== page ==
"Thirty years ago, eight women embarked on a radical experiment in urban living: they built a communal house in central Amsterdam in which practically everything — from kitchen utensils to childcare — was shared."

One Shared House – an interactive documentary by Anton Repponen and Irene Pereyra – is a two-year long journey returning to Irene's childhood home to learn about the story of this unusual place.  Throughout the film, viewers are asked to participate in an online experience to discover what they're willing to share in their own lives.

Your recent release – One Shared House – is an interactive documentary. Can you tell us why you felt it was important to add an element of interaction to the film?

We have been very interested in using digital to push storytelling forward, and we wanted to try to see if we could make video and animations engaging in a medium that tends to get a bad rep when it comes to “long-form content”. The film is about 10 minutes long and requires your full attention, which is not something you see very often. The other great thing about doing things interactively, is that you can ask people to participate. The input the viewers are giving at the end of the film, is an integral part of the story.

As designers we normally create work for others to communicate something, which gets labeled “client work” and every once in awhile you get to work on something that is purely for your own enjoyment and self-expression which is labeled “personal work”. That’s why rather than calling it “personal work”, we prefer to call it “self-initiated work”.

Since this project was fully self-funded, and self-initiated, it took almost 2 years to complete in between our regular client work. We did it — not just for the sake of self-expression — but because projects like these allow us to experiment with disciplines and techniques for which there typically is no space in client based projects, and through this experimentation we get out of our rut and out of our comfort zone and become stronger designers because of it.


As the results were coming in, it was incredibly fascinating to see how we all have different levels of comfort when it comes to sharing things in our own, immediate living environment, and an overwhelming amount of the beta participants emailed us incredibly thoughtful emails throughout the week. People from all over the world were sharing their own experiences or thoughts around communal living, which were all very personal and incredibly touching to read.

What do you hope to do with the data you collect from the film?

This is going to sound a little crazy, perhaps, but we didn’t think about that at all. We saw this project like a personal research project, or a thesis. We wanted to tell this story, and we were curious about the data that would come in afterwards. We released the project in beta a week before its release, and invited people through our social media to participate prior to launch. We got an overwhelming amount of participants, and so many incredibly thoughtful emails from the beta participants afterwards. People from all over the world were sharing their own experiences or thoughts around communal living, which were all very personal and incredibly touching to read.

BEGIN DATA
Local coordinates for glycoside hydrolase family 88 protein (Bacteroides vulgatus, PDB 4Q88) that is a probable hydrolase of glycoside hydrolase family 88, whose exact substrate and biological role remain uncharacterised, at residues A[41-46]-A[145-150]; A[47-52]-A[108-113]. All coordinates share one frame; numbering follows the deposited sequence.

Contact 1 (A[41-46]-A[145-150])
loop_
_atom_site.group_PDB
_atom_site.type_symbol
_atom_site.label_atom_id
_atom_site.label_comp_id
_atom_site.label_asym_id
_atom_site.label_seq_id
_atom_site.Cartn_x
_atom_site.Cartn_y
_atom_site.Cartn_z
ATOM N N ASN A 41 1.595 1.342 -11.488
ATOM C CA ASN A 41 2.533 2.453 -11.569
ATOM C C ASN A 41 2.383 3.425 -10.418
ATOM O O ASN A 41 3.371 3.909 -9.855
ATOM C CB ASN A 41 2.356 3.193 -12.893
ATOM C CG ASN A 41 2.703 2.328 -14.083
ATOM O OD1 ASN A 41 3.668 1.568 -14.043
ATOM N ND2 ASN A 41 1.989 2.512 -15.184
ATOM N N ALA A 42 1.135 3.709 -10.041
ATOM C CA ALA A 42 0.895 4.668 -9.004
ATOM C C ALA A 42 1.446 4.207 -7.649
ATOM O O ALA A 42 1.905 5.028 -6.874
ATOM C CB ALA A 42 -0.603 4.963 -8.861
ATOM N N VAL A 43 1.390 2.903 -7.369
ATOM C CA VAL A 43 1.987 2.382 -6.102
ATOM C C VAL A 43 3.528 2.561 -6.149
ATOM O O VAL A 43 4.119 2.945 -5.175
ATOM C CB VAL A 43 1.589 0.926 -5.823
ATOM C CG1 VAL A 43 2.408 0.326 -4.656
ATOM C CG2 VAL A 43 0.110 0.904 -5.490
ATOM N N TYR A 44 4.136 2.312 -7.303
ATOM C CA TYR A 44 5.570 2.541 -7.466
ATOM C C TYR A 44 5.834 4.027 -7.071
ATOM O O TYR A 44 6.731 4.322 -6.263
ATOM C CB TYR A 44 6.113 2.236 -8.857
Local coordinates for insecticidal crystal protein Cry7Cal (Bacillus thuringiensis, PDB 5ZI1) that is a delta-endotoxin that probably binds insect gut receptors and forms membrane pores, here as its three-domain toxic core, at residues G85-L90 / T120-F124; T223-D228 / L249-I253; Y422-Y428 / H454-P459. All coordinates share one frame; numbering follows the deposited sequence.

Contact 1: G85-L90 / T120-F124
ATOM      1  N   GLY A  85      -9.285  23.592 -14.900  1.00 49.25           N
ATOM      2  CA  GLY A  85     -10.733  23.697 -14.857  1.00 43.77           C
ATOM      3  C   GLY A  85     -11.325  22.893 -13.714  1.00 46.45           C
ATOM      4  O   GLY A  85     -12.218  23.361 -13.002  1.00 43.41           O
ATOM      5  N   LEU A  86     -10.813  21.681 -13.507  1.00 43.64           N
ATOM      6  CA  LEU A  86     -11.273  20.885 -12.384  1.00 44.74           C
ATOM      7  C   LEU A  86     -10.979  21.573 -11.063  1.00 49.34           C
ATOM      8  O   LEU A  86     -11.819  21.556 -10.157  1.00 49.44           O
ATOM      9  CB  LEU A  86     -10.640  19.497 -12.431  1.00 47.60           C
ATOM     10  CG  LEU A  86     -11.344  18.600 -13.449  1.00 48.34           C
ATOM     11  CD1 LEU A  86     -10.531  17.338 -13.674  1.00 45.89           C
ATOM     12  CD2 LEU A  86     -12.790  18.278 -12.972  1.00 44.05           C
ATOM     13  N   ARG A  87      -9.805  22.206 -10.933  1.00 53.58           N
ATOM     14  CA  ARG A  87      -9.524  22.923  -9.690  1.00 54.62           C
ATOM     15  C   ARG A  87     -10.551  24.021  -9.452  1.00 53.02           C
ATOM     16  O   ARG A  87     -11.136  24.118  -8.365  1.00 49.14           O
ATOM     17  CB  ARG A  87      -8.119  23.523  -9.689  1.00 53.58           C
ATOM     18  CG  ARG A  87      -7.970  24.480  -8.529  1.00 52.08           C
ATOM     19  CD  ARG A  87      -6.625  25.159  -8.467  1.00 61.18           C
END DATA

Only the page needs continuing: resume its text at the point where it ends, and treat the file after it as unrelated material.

The results that came in were quite interesting. Seems that most people would be willing to share internet and a garden, and most people would rather share a kitchen than a toilet or a bathroom. In my experience sharing a toilet and bathroom was never a problem, but the area that was always the most contested was the kitchen. Kitchens get dirty quite quickly and since people have different levels of what they would consider “clean”, most of the arguments in our house were about that. Perhaps the people who answered the documentary remember what it was like to grow up in a big family where the bathroom was always the war zone, or maybe they just don’t cook that much!

All in all, it will be nice to close the book on this topic now, and move on to our next self-initiated project, which is something completely different and in the product design realm: an analog wristwatch.


"Once we finally put all the pieces together with animations, music, voice-over, videos, hot-spots and sound effects, we realized producing an actual interactive movie is not the same as just slapping a video with a timeline in the browser. It’s much, much more complicated."